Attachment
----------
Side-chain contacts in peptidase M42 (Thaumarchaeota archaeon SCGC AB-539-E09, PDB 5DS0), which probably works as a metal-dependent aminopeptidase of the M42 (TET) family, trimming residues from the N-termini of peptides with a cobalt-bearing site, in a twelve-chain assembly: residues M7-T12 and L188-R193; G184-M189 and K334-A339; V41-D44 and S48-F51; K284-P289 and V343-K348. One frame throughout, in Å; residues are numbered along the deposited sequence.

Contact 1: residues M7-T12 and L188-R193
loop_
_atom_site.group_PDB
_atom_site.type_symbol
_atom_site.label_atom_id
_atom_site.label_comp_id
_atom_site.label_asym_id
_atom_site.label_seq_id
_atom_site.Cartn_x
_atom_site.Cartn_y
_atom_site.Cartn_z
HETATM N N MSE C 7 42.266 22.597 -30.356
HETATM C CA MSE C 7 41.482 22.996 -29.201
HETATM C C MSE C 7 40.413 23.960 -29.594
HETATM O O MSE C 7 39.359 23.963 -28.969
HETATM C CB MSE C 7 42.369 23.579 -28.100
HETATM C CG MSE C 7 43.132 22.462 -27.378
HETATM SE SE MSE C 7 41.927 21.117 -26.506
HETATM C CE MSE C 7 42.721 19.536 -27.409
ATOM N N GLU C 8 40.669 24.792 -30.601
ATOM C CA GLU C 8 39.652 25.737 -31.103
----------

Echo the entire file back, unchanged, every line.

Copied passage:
Side-chain contacts in peptidase M42 (Thaumarchaeota archaeon SCGC AB-539-E09, PDB 5DS0), which probably works as a metal-dependent aminopeptidase of the M42 (TET) family, trimming residues from the N-termini of peptides with a cobalt-bearing site, in a twelve-chain assembly: residues M7-T12 and L188-R193; G184-M189 and K334-A339; V41-D44 and S48-F51; K284-P289 and V343-K348. One frame throughout, in Å; residues are numbered along the deposited sequence.

Contact 1: residues M7-T12 and L188-R193
loop_
_atom_site.group_PDB
_atom_site.type_symbol
_atom_site.label_atom_id
_atom_site.label_comp_id
_atom_site.label_asym_id
_atom_site.label_seq_id
_atom_site.Cartn_x
_atom_site.Cartn_y
_atom_site.Cartn_z
HETATM N N MSE C 7 42.266 22.597 -30.356
HETATM C CA MSE C 7 41.482 22.996 -29.201
HETATM C C MSE C 7 40.413 23.960 -29.594
HETATM O O MSE C 7 39.359 23.963 -28.969
HETATM C CB MSE C 7 42.369 23.579 -28.100
HETATM C CG MSE C 7 43.132 22.462 -27.378
HETATM SE SE MSE C 7 41.927 21.117 -26.506
HETATM C CE MSE C 7 42.721 19.536 -27.409
ATOM N N GLU C 8 40.669 24.792 -30.601
ATOM C CA GLU C 8 39.652 25.737 -31.103